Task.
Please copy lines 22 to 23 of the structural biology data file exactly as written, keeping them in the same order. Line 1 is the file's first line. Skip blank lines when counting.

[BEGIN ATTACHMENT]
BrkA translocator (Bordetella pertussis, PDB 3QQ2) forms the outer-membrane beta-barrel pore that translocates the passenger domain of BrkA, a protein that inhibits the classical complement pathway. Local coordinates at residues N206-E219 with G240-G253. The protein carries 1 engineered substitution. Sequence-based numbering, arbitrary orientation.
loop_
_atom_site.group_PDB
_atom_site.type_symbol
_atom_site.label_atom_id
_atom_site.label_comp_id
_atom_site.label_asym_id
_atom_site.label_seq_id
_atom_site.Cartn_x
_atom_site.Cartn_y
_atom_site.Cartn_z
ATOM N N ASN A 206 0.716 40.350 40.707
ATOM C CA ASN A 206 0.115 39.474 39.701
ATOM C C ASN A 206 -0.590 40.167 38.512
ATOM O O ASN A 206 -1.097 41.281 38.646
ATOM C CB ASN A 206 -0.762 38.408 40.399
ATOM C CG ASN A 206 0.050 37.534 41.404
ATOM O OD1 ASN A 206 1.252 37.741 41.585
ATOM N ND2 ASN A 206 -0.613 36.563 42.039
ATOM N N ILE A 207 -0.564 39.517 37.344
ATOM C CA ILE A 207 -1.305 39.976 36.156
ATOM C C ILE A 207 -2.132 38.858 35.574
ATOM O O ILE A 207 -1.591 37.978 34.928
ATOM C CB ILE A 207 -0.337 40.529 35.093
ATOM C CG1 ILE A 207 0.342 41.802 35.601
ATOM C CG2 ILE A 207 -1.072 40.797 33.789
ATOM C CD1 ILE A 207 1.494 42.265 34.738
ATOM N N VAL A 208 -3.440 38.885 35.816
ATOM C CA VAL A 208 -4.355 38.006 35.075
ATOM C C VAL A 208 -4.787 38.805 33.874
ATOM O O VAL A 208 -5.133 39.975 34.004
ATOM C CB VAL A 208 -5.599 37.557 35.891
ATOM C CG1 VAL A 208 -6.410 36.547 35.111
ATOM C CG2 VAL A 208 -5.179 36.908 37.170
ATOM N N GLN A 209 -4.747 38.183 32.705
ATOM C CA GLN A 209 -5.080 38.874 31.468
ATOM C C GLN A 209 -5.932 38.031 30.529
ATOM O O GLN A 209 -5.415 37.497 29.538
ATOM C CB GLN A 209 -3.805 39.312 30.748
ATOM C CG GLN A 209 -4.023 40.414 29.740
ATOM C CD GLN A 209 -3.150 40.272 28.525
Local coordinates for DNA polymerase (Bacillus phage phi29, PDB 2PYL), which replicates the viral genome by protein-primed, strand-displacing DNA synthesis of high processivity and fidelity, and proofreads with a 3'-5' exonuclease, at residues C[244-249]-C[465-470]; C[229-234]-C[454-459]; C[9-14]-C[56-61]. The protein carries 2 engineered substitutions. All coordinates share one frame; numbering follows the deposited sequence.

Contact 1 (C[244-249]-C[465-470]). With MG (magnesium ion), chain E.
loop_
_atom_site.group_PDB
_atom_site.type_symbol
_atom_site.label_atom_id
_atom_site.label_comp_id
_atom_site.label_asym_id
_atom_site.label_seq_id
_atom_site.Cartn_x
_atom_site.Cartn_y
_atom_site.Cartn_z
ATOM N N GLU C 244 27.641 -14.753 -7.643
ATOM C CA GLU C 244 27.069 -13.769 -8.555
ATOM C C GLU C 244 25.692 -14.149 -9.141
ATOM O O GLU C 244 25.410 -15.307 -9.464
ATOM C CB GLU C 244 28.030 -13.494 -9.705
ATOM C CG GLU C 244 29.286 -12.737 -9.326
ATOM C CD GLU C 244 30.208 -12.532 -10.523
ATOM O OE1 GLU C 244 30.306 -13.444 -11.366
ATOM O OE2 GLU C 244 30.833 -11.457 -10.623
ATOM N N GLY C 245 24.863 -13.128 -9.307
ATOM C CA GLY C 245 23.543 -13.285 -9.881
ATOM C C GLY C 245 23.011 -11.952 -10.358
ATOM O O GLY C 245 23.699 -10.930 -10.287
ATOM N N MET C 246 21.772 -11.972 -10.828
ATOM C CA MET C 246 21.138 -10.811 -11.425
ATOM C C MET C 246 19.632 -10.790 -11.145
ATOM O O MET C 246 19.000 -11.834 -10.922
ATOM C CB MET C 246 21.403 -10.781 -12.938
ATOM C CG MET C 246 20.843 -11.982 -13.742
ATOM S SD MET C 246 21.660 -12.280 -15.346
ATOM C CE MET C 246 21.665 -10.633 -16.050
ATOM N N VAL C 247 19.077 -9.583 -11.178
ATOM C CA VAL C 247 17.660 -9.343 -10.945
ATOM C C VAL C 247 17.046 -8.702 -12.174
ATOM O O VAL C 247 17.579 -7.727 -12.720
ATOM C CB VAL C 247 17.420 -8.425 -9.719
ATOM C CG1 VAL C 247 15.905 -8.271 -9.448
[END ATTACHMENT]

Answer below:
ATOM C C ILE A 207 -2.132 38.858 35.574
ATOM O O ILE A 207 -1.591 37.978 34.928